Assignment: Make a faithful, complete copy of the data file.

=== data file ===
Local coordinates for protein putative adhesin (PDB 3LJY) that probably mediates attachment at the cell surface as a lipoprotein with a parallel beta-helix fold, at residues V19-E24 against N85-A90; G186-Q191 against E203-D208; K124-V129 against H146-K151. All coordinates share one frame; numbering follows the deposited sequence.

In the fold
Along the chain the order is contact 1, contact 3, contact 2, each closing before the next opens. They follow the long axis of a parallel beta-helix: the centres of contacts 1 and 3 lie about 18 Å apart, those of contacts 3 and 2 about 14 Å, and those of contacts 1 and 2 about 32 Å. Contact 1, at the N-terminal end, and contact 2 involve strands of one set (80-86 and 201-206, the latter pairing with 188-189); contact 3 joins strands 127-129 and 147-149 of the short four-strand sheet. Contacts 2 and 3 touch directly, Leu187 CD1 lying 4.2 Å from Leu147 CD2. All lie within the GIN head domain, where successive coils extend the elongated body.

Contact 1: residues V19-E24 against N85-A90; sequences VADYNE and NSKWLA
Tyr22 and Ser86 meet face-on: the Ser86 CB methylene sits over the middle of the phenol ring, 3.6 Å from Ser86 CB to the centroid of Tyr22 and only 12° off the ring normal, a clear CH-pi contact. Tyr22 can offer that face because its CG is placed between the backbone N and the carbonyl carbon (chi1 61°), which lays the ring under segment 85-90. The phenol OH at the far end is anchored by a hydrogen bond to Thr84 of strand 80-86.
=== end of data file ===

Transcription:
Local coordinates for protein putative adhesin (PDB 3LJY) that probably mediates attachment at the cell surface as a lipoprotein with a parallel beta-helix fold, at residues V19-E24 against N85-A90; G186-Q191 against E203-D208; K124-V129 against H146-K151. All coordinates share one frame; numbering follows the deposited sequence.

In the fold
Along the chain the order is contact 1, contact 3, contact 2, each closing before the next opens. They follow the long axis of a parallel beta-helix: the centres of contacts 1 and 3 lie about 18 Å apart, those of contacts 3 and 2 about 14 Å, and those of contacts 1 and 2 about 32 Å. Contact 1, at the N-terminal end, and contact 2 involve strands of one set (80-86 and 201-206, the latter pairing with 188-189); contact 3 joins strands 127-129 and 147-149 of the short four-strand sheet. Contacts 2 and 3 touch directly, Leu187 CD1 lying 4.2 Å from Leu147 CD2. All lie within the GIN head domain, where successive coils extend the elongated body.

Contact 1: residues V19-E24 against N85-A90; sequences VADYNE and NSKWLA
Tyr22 and Ser86 meet face-on: the Ser86 CB methylene sits over the middle of the phenol ring, 3.6 Å from Ser86 CB to the centroid of Tyr22 and only 12° off the ring normal, a clear CH-pi contact. Tyr22 can offer that face because its CG is placed between the backbone N and the carbonyl carbon (chi1 61°), which lays the ring under segment 85-90. The phenol OH at the far end is anchored by a hydrogen bond to Thr84 of strand 80-86.